Faster workplace operations with pre-assembled anchor cages
More and more foundation builders are discovering the benefits of Proplate’s solutions for wind turbine foundations. Kanonaden Entreprenad is one of the companies that used the new concept with pre-assembled anchor cages.
We met with Magnus Gustafsson, Concrete Are Business Manager at Kanonaden’s headquarters in Nässjö, Småland.
“Wind energy is an important area for Kanonaden Entreprenad”, he explained. “The segment accounts for about 30% of our total business. Other areas we are involved in are construction and earthworks, district heating plants, cable laying and mining.”
Higher towers make higher demands on foundations
The trend in wind energy is toward ever-higher towers. It is difficult to obtain cost efficiency in the lower towers, and according to Gustafsson they need to come up to 200 meters to get good wind. And the higher the towers, the greater the demands on the foundations.
Then what are anchor cages for? For those who are not familiar with how a wind turbine is set up, the anchor cage is a relatively unknown part of the design. Those responsible for foundation work and for the long-term stability of wind turbine installations see it differently, however.
“The anchor cage is crucial, since it holds everything together. Quality-wise, it is the most important part of the foundation”, said Gustafsson. The wind turbine installation is anchored in the anchor cage. It sits under the tower, cast in concrete, and it is extremely important that it be of the proper height and diameter.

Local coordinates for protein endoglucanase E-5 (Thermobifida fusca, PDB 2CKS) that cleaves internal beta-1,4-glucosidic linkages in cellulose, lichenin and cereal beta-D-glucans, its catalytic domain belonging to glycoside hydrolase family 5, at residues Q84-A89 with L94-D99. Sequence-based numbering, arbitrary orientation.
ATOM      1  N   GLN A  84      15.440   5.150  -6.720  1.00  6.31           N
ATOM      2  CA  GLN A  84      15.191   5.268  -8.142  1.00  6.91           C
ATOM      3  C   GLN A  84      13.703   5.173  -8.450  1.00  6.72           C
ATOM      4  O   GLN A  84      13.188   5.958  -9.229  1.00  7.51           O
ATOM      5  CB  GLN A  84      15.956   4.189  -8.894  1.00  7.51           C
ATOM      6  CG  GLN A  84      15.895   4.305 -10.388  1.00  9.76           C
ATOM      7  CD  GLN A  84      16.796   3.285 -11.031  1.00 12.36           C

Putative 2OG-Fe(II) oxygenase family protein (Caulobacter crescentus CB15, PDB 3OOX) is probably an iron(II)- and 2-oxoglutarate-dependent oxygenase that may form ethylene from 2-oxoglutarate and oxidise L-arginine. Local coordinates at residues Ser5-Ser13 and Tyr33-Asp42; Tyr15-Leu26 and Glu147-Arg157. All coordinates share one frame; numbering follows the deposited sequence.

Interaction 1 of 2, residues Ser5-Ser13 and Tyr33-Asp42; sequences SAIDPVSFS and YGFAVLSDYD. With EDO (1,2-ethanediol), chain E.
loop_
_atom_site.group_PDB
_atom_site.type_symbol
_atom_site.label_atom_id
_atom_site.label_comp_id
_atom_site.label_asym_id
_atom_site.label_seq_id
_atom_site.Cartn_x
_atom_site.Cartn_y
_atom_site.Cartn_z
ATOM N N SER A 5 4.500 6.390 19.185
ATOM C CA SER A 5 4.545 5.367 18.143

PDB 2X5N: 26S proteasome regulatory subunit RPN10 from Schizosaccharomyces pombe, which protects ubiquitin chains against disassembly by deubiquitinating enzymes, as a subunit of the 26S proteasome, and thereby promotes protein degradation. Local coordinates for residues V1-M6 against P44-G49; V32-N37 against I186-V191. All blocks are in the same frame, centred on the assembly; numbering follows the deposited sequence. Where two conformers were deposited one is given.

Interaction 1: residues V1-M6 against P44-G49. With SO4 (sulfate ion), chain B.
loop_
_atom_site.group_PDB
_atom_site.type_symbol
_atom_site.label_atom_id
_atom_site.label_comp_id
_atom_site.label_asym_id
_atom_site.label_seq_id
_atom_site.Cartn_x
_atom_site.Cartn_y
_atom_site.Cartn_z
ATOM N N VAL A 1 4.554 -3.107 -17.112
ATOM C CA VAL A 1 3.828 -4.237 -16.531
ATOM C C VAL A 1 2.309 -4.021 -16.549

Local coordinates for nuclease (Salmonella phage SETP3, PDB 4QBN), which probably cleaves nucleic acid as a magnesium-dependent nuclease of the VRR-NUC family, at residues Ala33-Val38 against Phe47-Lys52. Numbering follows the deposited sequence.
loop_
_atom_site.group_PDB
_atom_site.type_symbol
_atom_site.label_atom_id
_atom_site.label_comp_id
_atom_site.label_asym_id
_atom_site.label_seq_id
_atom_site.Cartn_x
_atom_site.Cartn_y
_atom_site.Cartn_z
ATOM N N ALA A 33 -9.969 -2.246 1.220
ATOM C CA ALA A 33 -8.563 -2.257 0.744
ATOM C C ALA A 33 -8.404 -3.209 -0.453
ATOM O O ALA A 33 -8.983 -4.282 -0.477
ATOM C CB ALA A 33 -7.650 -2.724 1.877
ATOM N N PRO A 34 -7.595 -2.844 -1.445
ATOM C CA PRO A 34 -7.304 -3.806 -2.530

If the anchor cage is a critical part, so is the “template”, i.e., the ring at the top of the basket, which requires the highest tolerances because it is important that the bolts fit exactly into the holes on the tower mount. The tolerance on the cage is only +/- 1 mm at the top.
New challenges require new solutions
As an actor in the wind energy industry, one must continually develop and find new markets, as well as suppliers and solutions.
“It’s a matter of finding those who are good at what they do”, said Gustafsson. “Those who have modern machines and skills to ensure that things are correct, for example. In addition, businesses that handle large volumes of plate often have good relationships with sheet metal suppliers and thus get better prices.”
The primary challenges for the construction company are the soil and groundwater, which can affect the work. Gustafsson noted that foundation work in itself is not complicated, but it takes two to three weeks for five or six people to finish it. He added that “the advantage of pre-assembled anchor cages is naturally that the on-site process goes more quickly”, also citing Proplate’s rapid service and flexibility.